The cannabis and cannabidiol (CBD) craze presents both risk and opportunity to the U.S. drugstore channel. Striking the interest of curious consumers, the mainstreaming of CBD could be ushering in a new era of ailment treatment, where major pharmacy chains like CVS and Walgreens have begun to respond to consumer demand by announcing the sale of hemp-derived CBD products in topical forms such as creams, lotions, patches, and sprays.
While it’s still too early to predict the future impact of legal cannabis on the mainstream U.S. retail market, we do know that demand and consumer interest is present and certainly growing. So, with this in mind, I ask you this: How much do you currently know about the legal cannabis market and the implication it may have on your business and your consumer share? Regardless of your answer, this piece should provide you with a baseline understanding of the legal cannabis consumer landscape in the U.S., with a specific focus on how consumers are viewing legal cannabis for the treatment of ailments.
Let’s start by breaking down the basics:
How did the rise of CBD come about? Beyond the growing consumer buzz around cannabis, this move was enabled by the passage of the Farm Bill in December 2018, where hemp (and hemp-derived CBD) was removed from the Schedule I controlled substances list, opening the door for major U.S. retailers to start selling some, non-consumable, hemp-based CBD products with no legal risk.
According to the latest data from NielsenIQ and Headset, consumer interest in purchasing legal cannabis exists across gender and age groups in the U.S. Of adults 21+ surveyed, 34% of consumers indicated that they were interested in consuming cannabis legally, versus 66% who said they were not interested in consuming cannabis at all. When it comes to gender, 31% of women are likely to purchase legal cannabis, compared with 38% of men. Age wise, consumers who fall within the 21-34 age range are most likely to purchase legal cannabis (41%), followed by consumers who fall within the 35-44 age range and 55-74 range (both age brackets are tied at 39%). How do these demographics line up with your core target consumer?
According to NielsenIQ, consumers report they will likely consume cannabis for a variety of reasons outside of recreation. For U.S. adults who report they would likely consume cannabis if it were legally available, the top reasons are all tied to ailment treatment. These include:
NielsenIQ data also shows that many of those consumers who are interested in legally consuming cannabis are ailment sufferers: 40% of all headache/migraine pain sufferers, 40% of all arthritic pain sufferers, and 41% of all back/neck pain sufferers, would all be open to consume cannabis if legally available.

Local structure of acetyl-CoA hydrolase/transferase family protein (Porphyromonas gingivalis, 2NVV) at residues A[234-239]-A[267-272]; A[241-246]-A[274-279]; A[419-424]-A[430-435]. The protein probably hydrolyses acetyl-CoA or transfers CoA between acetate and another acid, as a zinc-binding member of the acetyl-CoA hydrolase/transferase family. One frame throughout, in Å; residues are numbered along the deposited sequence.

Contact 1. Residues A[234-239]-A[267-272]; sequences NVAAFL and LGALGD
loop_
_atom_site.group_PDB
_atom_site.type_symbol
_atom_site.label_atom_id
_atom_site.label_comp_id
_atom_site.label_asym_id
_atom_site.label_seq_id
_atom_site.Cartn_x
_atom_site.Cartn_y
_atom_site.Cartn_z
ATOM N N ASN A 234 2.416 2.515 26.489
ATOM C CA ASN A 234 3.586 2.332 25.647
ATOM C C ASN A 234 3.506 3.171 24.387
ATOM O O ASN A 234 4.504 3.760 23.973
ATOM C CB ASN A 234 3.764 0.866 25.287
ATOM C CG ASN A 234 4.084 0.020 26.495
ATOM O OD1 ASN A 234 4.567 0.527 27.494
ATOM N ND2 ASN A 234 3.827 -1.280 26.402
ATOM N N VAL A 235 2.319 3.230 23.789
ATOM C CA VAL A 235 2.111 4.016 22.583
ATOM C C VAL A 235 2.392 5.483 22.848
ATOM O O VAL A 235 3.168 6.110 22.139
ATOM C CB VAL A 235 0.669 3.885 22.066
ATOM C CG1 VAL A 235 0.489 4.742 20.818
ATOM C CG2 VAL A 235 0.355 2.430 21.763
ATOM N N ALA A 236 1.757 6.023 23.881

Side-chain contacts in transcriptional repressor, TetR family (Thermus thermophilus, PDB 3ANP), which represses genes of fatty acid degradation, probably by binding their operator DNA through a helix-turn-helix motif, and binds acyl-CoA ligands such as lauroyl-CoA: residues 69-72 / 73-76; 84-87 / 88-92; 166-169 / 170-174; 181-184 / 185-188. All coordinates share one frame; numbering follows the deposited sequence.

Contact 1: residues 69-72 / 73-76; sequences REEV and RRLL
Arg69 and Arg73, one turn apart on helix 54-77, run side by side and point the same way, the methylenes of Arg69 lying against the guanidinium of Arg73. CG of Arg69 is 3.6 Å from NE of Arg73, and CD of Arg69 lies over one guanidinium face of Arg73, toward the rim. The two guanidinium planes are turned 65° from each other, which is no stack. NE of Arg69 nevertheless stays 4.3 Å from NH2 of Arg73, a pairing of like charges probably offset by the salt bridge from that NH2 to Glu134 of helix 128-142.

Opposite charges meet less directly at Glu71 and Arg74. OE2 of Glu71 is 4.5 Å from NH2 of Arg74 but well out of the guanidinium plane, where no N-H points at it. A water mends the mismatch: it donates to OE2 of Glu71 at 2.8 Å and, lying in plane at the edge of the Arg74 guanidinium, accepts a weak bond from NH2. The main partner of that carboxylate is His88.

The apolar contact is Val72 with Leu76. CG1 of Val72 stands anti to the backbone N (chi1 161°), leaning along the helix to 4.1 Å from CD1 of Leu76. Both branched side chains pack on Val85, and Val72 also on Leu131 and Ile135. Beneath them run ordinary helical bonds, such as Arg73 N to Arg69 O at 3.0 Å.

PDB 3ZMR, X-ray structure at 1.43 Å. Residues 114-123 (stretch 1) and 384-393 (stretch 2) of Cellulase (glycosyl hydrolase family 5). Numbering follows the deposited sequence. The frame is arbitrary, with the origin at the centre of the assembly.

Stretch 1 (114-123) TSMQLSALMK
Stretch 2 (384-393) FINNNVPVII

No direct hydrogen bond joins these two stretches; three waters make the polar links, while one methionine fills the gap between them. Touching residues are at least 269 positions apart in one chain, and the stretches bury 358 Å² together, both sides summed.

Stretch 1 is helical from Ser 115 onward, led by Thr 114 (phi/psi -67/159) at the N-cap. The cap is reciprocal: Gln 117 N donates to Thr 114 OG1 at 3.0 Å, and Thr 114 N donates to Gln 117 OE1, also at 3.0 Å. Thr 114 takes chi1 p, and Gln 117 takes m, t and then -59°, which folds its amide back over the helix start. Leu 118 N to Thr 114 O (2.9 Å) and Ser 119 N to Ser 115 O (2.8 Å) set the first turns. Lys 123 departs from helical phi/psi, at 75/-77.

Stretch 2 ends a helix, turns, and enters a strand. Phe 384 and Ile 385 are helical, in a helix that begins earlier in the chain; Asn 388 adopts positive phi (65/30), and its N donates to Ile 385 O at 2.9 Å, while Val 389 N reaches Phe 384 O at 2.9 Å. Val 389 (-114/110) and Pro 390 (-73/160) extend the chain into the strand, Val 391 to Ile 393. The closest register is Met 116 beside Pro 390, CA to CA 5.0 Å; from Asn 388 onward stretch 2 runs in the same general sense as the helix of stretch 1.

Out of all of the adults that have an ailment listed, below are the top ailment states where consumers would consider using cannabis as a treatment, which may give a hint toward what categories may see the most disruption within the drugstore channel.
With all of this data in-hand, it brings up the question around what this means for the future of today’s drugstore health and wellness, over-the-counter (OTC), and prescription offerings. There is no doubt that consumer interest in legal cannabis products puts the cannabis market in a strong position to disrupt the current drugstore channel. Some of that disruption can already be seen, with a few players proactively embracing the buzz behind cannabis. How will you respond? In today’s business landscape, knowledge and data is power. Through our alliance with Headset, NielsenIQ is enabling data-driven decision making by bringing visibility into a fast-growing market for key players in the drugstore channel and the U.S. CPG industry at large.
Now more than ever, it’s important to lean into trusted data sources to better understand how today’s consumers are interacting with legal cannabis products and what that means for your business today and in the future.
Note: All information in this report is based upon measurement of sales of cannabis products in U.S. jurisdictions where such sales have been legalized; or consumer intentions with respect to future consumption of legal cannabis products.
This article was originally published on Chain Drug Review.